EQ over IQ: Addressing the Importance of Emotional Intelligence

July 10, 2019 in
By Kathleen Quinn

Ever wonder what the valedictorian of your high school is up to? Or the classmate who scored the highest on his or her SATs – if the two weren’t one in the same! Chances are they are successfully skyrocketing through their careers at reputable organizations all over, as one could easily say was expected due to their exhibited intelligence and other scholastic indicators. 

Now, what’s everyone else up to? Turns out, your classmates with the highest IQs aren’t the only ones seeing success.

This is where Emotional Intelligence (EI), also referred to as Emotional Quotient (EQ), comes into play. Leader and expert in psychology and neuroscience, Daniel Goleman, notably polled a room of up to 300 CEOs in which only two to threeraised their hand when prompted with the inquiry of whether they graduated first in their high school class. This shocking stat shows that a plethora of high performers emerged from that “everyone else” pool, which led to Goleman’s groundbreaking research that concluded EQ is more important than IQ. 

In a conversation with Oprah,Goleman addresses this emphasis of emotional intelligence in the forefront by introducing the framework that, “your cognitive abilities are a threshold. They get you in the game.” Once you’re in the game, though, a more accurate indicator of success is how you manage the relationships you have with yourself and others in your environment. Emotional intelligence is essentially, “the capacity to be aware of, control, and express one’s emotions, and to handle interpersonal relationships judiciously and empathetically.”

In the consulting world, demonstrating emotional intelligence is essential. In our line of business, and many other similarly focused strategic management consulting firms, the products we are selling are our people.Our clients don’t want to work with a project manager who cannot clearly understand their needs and articulate them to the project team. Timelines transform, funding fluctuates, and staffing may not be static (cue the headache!), so the ability to adapt and be empathetic about the situation at hand is important. Consultants must be able to read the room, effectively engage others, and ultimately control crucial conversations.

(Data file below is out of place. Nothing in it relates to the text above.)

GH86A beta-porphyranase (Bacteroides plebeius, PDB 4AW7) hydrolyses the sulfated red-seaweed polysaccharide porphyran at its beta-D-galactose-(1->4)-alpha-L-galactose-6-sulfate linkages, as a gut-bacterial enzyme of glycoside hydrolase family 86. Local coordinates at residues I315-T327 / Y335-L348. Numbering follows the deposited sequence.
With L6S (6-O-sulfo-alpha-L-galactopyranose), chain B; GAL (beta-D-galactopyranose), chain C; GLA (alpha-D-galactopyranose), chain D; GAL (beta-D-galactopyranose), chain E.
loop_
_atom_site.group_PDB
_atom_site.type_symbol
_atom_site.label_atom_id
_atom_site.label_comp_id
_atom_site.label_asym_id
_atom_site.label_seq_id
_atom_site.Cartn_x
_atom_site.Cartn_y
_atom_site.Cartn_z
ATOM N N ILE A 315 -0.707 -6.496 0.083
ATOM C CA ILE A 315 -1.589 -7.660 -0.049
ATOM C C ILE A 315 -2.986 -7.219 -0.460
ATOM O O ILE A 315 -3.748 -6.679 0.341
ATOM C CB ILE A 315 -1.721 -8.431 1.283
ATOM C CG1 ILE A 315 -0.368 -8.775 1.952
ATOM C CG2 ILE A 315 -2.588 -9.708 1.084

Stephen Covey’s “Crucial Conversations: Tools for Talking When Stakes are High” describes a crucial conversation as one in which stakes are high, differing opinions exist, and emotions are running strong between two or more people – a situation we’ve all found ourselves in (maybe even daily)! Covey’s research was compiled over the course of 25 years and is a representation of 20,000 people. His findings highlight techniques on how to engage in emotionally charged situations that can be applied to both professional and personal pivotal interactions. By nature, we are designed to handle dialogue in difficult discussions poorly – by fight and flight – because we are under stress. To guide us through successful conversations, Covey sheds light on seven principles to abide by, skills associated with each principle, and accompanying questions to ask yourself.

  • Start with Heart 
    • Focus on what you really want.
    • What do I really want? What do I not want?
  • Learn to Look 
    • Look for your own style under stress
    • Am I and others going to silence or violence?
  • Make it Safe 
    • Apologize when appropriate. Contrast to fix misunderstanding.
    • Have I established mutual purpose? Am I maintaining mutual respect?
  • Master My Stories
    • Separate fact from story
    • What is my story? What am I pretending not to know about my role in problem?
  • STATE My Path 
    • Share your facts. Tell your story. Ask for others’ paths. Talk tentatively. Encourage testing. 
    • Am I really open to others’ views? Am I talking about the real issue?
  • Explore Others’ Paths 
    • Ask. Mirror. Paraphrase. Prime. Agree. Build. Compare.
    • Am I actively exploring others’ views? Am I avoiding unnecessary disagreement?
  • Move to Action
    • Decide how you’ll decide
    • How will we make decisions? Who will do what by when?

When you picture a “perfect leader,” do you envision that individual acting in ways that play out the identified principles? Do they possess certain skills? Do youpossess these skills? By increasing your awareness of the listed items, you can act in ways that encourage open conversation, offer space for others’ opinions, further understand individuals’ motives, and exert calm control of the most complex conversations. Being the boss, colleague, or friend that keeps calm during discourse will be a breath of fresh air compared to those who lose their tolerance or let their tempers flare. Be the one who is easy to talk to, fast to listen, and first to gain trust. 

Throughout the month, a variety of our consultants will touch on other elements of emotional intelligence, narrowing in on the truism, “Do unto others,” by highlighting additional insights!